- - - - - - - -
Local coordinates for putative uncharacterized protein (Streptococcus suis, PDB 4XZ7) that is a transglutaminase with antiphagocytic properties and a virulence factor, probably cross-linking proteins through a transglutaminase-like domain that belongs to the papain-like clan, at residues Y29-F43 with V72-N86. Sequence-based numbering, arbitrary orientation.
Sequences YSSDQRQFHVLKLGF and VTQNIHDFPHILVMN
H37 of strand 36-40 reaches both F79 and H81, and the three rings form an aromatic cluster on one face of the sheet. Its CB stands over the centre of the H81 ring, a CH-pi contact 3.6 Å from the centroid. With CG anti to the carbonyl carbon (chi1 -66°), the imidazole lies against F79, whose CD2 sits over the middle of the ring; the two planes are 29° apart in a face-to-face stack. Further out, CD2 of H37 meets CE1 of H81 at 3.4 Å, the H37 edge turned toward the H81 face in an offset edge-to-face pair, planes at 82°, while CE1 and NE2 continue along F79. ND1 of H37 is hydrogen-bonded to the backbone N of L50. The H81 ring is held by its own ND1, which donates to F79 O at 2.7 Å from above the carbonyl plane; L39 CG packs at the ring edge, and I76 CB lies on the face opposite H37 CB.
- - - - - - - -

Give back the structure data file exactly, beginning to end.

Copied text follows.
Local coordinates for putative uncharacterized protein (Streptococcus suis, PDB 4XZ7) that is a transglutaminase with antiphagocytic properties and a virulence factor, probably cross-linking proteins through a transglutaminase-like domain that belongs to the papain-like clan, at residues Y29-F43 with V72-N86. Sequence-based numbering, arbitrary orientation.
Sequences YSSDQRQFHVLKLGF and VTQNIHDFPHILVMN
H37 of strand 36-40 reaches both F79 and H81, and the three rings form an aromatic cluster on one face of the sheet. Its CB stands over the centre of the H81 ring, a CH-pi contact 3.6 Å from the centroid. With CG anti to the carbonyl carbon (chi1 -66°), the imidazole lies against F79, whose CD2 sits over the middle of the ring; the two planes are 29° apart in a face-to-face stack. Further out, CD2 of H37 meets CE1 of H81 at 3.4 Å, the H37 edge turned toward the H81 face in an offset edge-to-face pair, planes at 82°, while CE1 and NE2 continue along F79. ND1 of H37 is hydrogen-bonded to the backbone N of L50. The H81 ring is held by its own ND1, which donates to F79 O at 2.7 Å from above the carbonyl plane; L39 CG packs at the ring edge, and I76 CB lies on the face opposite H37 CB.